The latest posts from The Survival Doctor
Part 2 in my modern wound care series. See part 1, on the latest advice for cleaning a wound, here.
How many cuts and scrapes have you gotten in your life? Probably quite a few. Yet, to this day, do you know whether it’s better to keep a wound covered or let it air out?
Simple wound-care questions like that have left even doctors debating the answers. So earlier this year, an article in American Family Physician, the journal of the American Academy of Family Physicians, offered some answers. For the article, three researchers from Thomas Jefferson University looked at a number of studies on wound care and formulated guidelines based on the findings. Here are some highlights.
1. Can I get my stitches wet?
It turns out getting your stitches wet is not as big a deal as we once thought. In one study cited in the article, people who got their sutured wounds wet within 12 hours had no more infections than people who kept their wounds dry for 48 hours. In another study, washing a wound within 24 hours [... continue reading]
If you want to expand your survival-medicine knowledge beyond first aid but don’t know where to start, wound treatment is a great choice. Whether it’s during a disaster or just in your everyday life, you’ll eventually face a wound of some sort.
You can learn a lot of advanced but easy-to-follow treatment details from my two affordable, interactive e-books, The Survival Doctor’s Guide to Wounds and The Survival Doctor’s Guide to Burns. They cover gashes, bites, burns and more. I’ve also come across an excellent review regarding certain aspects of wound care: the Wilderness Medical Society Practice Guidelines for Basic Wound Management in the Austere Environment, published last summer.
To create the recommendations in this report, researchers reviewed available studies for objective evidence of what works and what doesn’t. In this post I’ll go into some of their conclusions about cleaning a wound. Some of the findings may surprise you.Plain Water Is Usually Best
In my books and posts on wounds, I suggest that drinkable water is one of the best options for cleaning a wound. The review goes a little [... continue reading]
This is the Combat Application Tourniquet (C-A-T) by North American Rescue ($28.99*). Note the stick you can use to wind the tourniquet tighter.
A tourniquet seems so simple. At its most basic, it’s just a strip of strong material.
Its use seems simple too. You tighten it until the bleeding stops. Voilà. Life saved.
But thanks to studies conducted over the last several years, the guidelines on tourniquets have become more sophisticated, causing emergency professionals to change how they use these lifesaving devices.
Here’s the latest thinking, according to the research I’ve been reading. I’m eager to also hear from you if you’ve used a tourniquet in the field. What have you found works or doesn’t?
How Quickly to Use a Tourniquet
In the vast majority of injuries, applying direct pressure to stop the bleeding is the way to go. But in cases where this doesn’t work, experts are increasingly advising that tourniquets should be used more often and applied quicker than they have been. Studies done during the last several wars have shown that tourniquets are more unlikely than previously thought to cause serious arm or [... continue reading]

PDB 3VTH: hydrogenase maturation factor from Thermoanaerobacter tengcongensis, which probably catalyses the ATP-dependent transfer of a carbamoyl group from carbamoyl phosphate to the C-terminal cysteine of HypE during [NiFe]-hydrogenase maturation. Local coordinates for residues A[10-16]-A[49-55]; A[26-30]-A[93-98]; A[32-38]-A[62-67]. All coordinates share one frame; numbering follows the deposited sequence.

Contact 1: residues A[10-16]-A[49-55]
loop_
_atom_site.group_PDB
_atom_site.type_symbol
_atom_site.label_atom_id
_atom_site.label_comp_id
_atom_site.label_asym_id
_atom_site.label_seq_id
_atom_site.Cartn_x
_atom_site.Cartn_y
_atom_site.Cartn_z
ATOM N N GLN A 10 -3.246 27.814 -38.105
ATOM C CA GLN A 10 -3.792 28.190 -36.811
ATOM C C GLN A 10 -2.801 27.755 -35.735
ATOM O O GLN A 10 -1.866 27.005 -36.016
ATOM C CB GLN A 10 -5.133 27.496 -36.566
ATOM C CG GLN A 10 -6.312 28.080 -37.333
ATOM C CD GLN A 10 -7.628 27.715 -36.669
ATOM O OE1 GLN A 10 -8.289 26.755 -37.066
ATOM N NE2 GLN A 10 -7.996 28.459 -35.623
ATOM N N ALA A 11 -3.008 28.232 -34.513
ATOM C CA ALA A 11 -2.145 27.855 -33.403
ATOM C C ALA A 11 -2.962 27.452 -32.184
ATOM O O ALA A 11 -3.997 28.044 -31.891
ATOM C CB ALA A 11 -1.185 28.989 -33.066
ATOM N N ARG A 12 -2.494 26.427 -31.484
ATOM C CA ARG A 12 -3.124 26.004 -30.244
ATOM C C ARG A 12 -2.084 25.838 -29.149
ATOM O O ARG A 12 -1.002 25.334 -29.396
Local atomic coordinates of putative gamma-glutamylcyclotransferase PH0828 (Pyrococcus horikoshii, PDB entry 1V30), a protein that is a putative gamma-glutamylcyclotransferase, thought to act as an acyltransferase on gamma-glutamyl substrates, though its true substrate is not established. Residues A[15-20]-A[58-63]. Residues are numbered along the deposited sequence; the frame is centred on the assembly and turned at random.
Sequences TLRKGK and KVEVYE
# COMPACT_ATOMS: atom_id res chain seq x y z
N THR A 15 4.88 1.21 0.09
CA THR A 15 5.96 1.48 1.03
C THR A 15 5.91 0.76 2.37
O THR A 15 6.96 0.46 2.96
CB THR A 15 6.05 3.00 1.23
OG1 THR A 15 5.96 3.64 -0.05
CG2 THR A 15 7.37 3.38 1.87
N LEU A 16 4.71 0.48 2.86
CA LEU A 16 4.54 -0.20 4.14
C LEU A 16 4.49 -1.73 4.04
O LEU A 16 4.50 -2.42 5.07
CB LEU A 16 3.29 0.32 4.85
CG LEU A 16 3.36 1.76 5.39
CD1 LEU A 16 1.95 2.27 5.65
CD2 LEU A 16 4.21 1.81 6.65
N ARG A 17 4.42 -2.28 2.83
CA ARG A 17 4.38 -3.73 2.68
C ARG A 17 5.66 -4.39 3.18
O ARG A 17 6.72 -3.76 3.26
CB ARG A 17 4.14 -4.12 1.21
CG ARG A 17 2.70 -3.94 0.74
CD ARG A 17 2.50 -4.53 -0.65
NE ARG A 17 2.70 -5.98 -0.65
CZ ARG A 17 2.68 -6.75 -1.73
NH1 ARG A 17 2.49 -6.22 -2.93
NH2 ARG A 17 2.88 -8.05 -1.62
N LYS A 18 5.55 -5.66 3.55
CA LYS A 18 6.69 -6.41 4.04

The X-ray owner, Tim Snell, says this injury didn’t hurt as much as you’d think. “I can’t claim that the process of ‘popping it back in’ didn’t hurt though,” he wrote on Flickr, where he shared the X-ray. “What i thought would be a 5 second ‘click’ ended up taking 3 professionals over 10 minutes of tugging, twisting and pulling to get the little bugger back in place. it’s a good job i was pumped full of laughing gas.” (“Snap My Fingers,” shared via CC BY-ND 2.0.)
Broken bones and dislocated joints are pretty common injuries, and I have several posts on how to treat them in an emergency. But many people have asked specifically how to “set” a bone, meaning, I presume, how to straighten a broken arm, leg, finger, or toe if it is crooked.
The answer is most of the time, you should do nothing for a crooked bone or displaced joint other than splint it as-is until you can get to a doctor. Trying to move it around is likely to cause more damage.
But there are some injuries when, indeed, you may want [... continue reading]
A couple of weeks ago I wrote about deciding what to do if you have chest pain far away from expert help. As usual my readers contributed some thought provoking comments. Two suggestions in particular inspired me to write additional posts. Last week I discussed so-called cough CPR. This week, it’s cayenne pepper.
The claim that cayenne pepper can stop a heart attack in its tracks is found far and wide on the Internet. So I decided to check out, as best I could, whether there’s any truth behind the headlines.
In fact, capsaicin, which is the chemical that makes peppers hot, does have some medical uses, which I’ve written about previously. It can relieve some types of pain and may fight certain cancers. It’s sold over-the-counter in a diluted nasal spray (for runny noses and headaches) and cream (for nerve pain). But whether it helps with a heart attack is more questionable.